That's not all, though. When it comes to predicting future performance, one of the most important statistics is PDO -- or in simple terms, shooting percentage plus save percentage. Over the course of a season, teams will go through periods of time of either good to bad "luck". Maybe their goalie gets incredibly hot for a few weeks and saves an extraordinarily high percentage of shots, pushing the team on a winning streak. Or maybe a team is getting off lots of shots, but none of them are finding the back of the net; there's a lot of luck involved in scoring, and sometimes the puck just isn't bouncing the right way for a team.

PDO attempts to measure these swings of both good and bad luck, and it's a good indicator of if a team is playing over their head or if they're getting "unlucky" and should improve over time. League-average PDO is 1000 -- duh, if a shot isn't saved by the goalie, it's a goal -- and scores above 1000 are indicators of unsustainably good play. On the flip side, teams that score below 1000 are likely under-performing and should improve going forward.

If the Panthers were merely a mirage, we'd expect them to have a PDO well in excess of 1000. Instead, this is how the Lightning and Panthers both rate at the moment:

Pdo_medium

The Panthers rate out just below 1000, although it looks as though they should expect some regression from goalkeeper Jose Theodore (2.34 GAA, .923 Sv%) and some improvement from their offense. Theodore has not played at this level since he was 25 years old back in 2001, so it seems likely that his performance will decline slightly as the season goes along. Also, the Panthers may not need to improve their second and third lines as much as everyone is claiming, as they're due for some offensive improvement once a couple more pucks start dancing their way. All in all, though, the Panthers aren't playing over their head -- their performance so far this season seems legit.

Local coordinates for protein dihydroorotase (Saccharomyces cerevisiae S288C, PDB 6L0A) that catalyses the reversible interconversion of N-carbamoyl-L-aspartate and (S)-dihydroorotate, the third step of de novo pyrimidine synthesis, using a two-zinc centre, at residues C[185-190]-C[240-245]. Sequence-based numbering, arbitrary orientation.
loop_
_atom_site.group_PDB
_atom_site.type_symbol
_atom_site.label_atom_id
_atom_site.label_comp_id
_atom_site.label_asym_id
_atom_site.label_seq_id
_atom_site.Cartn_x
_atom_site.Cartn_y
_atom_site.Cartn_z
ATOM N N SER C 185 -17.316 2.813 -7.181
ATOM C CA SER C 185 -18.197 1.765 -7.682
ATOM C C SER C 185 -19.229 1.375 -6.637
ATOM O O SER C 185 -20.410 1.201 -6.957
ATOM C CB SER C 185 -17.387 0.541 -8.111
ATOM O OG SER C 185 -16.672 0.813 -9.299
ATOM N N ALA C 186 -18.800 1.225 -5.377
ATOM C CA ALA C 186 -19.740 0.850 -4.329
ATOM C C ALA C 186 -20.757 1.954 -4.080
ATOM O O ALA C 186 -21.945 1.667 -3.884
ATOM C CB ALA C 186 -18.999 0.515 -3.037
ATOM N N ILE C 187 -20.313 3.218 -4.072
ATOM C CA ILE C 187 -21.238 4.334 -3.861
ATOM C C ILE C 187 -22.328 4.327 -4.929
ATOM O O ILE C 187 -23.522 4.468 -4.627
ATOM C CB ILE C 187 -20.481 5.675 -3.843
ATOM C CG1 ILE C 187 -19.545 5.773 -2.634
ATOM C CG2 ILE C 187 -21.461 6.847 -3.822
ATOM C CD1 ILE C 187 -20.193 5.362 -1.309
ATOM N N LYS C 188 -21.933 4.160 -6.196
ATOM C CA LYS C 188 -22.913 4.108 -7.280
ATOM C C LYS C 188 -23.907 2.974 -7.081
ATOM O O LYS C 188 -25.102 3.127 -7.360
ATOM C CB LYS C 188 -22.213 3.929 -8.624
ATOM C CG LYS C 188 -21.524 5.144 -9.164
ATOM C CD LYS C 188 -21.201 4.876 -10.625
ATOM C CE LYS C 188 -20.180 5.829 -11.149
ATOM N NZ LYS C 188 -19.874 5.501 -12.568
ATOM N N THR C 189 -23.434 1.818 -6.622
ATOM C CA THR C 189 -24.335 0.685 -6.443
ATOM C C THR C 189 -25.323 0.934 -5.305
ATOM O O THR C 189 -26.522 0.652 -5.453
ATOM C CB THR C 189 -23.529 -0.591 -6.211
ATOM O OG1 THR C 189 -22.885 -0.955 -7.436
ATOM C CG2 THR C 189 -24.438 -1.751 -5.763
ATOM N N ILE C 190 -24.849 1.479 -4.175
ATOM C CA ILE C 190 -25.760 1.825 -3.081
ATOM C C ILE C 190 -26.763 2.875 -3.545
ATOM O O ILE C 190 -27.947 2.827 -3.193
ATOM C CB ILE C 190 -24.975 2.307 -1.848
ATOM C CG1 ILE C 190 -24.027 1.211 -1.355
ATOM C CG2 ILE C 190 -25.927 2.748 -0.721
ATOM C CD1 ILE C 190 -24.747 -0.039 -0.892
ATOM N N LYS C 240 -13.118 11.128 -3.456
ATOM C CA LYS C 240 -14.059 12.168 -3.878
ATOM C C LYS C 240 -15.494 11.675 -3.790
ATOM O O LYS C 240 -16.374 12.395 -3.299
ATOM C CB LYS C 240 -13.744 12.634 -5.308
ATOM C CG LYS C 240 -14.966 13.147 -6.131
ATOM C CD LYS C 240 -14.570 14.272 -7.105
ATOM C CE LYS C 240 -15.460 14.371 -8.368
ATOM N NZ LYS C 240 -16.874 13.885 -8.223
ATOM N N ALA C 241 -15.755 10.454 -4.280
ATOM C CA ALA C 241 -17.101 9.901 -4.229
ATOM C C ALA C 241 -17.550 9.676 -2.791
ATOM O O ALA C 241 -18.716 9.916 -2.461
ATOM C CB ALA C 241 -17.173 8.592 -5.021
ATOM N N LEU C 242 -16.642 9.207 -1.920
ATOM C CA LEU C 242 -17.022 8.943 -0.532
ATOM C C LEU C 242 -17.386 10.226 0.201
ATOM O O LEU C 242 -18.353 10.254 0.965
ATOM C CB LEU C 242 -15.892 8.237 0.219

The Lightning...well, there's some good and bad news there. Their PDO is well below 1000 -- their score of 986 is tied for seventh lowest in the NHL -- so we should expect them to improve going forward. However, almost all that improvement is due in the defensive zone. The Bolts are actually above-average this season at turning shots into goals, and considering they are doing better than last season (8.3%) and are missing one of their top goal scorers in Martin St. Louis, it seems likely that their Shot% will decrease over the remainder of the year.

With that in mind, the big question becomes: do the Lightning think their defense will improve over time? If so, how much? Dwayne Roloson is looking like he's hit a brick wall at age 42 (3.67 GAA, .882 Sv%), and backup Mattieu Garon isn't exactly a dominating force in the crease (career: 2.82 GAA, .904 Sv%). The Bolts are also without their best defender, Mattias Ohlund, and he will not be back until late this season...if at all. Also, the Bolts' PDO last season was below 1000 as well -- they clocked in at 991 -- all thanks to their defense, so unless GM Steve Yzerman starts getting on the phone and making some trades, it doesn't seem likely that the Bolts will improve that much.

All of this brings me back to my original point: the Florida Panthers are simply a better team than the Tampa Bay Lightning right now. Both teams could stand to improve before the trading deadline, but there should be a sense of urgency in Tampa. If they want to have any hope of saving their season, the Bolts need to acquire either a top defender or goalkeeper as soon as possible; otherwise, they might as well start planning for next season.

As for the Cats? Well, they can take a more leisurely approach to the trade market. They could stand to improve their offense on their second and third lines, but such a move would merely be a reinforcement that would make them a tougher team to beat down the stretch and (knock-on-wood) in the playoffs.

For the first time in 10 seasons, the Florida Panthers are looking like legit contenders. It's about time we stopped waiting for that other shoe and just accepted the truth of the matter: they're a darn good team.